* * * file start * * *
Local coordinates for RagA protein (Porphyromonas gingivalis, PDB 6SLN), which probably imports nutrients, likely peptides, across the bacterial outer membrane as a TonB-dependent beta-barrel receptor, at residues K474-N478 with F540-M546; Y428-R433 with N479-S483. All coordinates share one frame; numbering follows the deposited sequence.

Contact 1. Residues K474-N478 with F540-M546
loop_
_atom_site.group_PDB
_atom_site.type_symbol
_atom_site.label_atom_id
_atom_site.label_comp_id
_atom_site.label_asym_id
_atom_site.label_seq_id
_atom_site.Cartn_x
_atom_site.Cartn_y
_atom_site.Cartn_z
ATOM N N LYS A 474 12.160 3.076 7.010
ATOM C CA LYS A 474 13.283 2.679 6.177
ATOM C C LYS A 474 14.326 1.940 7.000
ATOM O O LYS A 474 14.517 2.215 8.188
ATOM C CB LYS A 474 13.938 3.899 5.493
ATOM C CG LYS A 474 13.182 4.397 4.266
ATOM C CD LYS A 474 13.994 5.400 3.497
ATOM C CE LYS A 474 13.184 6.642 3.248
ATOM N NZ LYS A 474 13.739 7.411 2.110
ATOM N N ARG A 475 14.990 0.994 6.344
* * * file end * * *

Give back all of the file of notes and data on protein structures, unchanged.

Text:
Local coordinates for RagA protein (Porphyromonas gingivalis, PDB 6SLN), which probably imports nutrients, likely peptides, across the bacterial outer membrane as a TonB-dependent beta-barrel receptor, at residues K474-N478 with F540-M546; Y428-R433 with N479-S483. All coordinates share one frame; numbering follows the deposited sequence.

Contact 1. Residues K474-N478 with F540-M546
loop_
_atom_site.group_PDB
_atom_site.type_symbol
_atom_site.label_atom_id
_atom_site.label_comp_id
_atom_site.label_asym_id
_atom_site.label_seq_id
_atom_site.Cartn_x
_atom_site.Cartn_y
_atom_site.Cartn_z
ATOM N N LYS A 474 12.160 3.076 7.010
ATOM C CA LYS A 474 13.283 2.679 6.177
ATOM C C LYS A 474 14.326 1.940 7.000
ATOM O O LYS A 474 14.517 2.215 8.188
ATOM C CB LYS A 474 13.938 3.899 5.493
ATOM C CG LYS A 474 13.182 4.397 4.266
ATOM C CD LYS A 474 13.994 5.400 3.497
ATOM C CE LYS A 474 13.184 6.642 3.248
ATOM N NZ LYS A 474 13.739 7.411 2.110
ATOM N N ARG A 475 14.990 0.994 6.344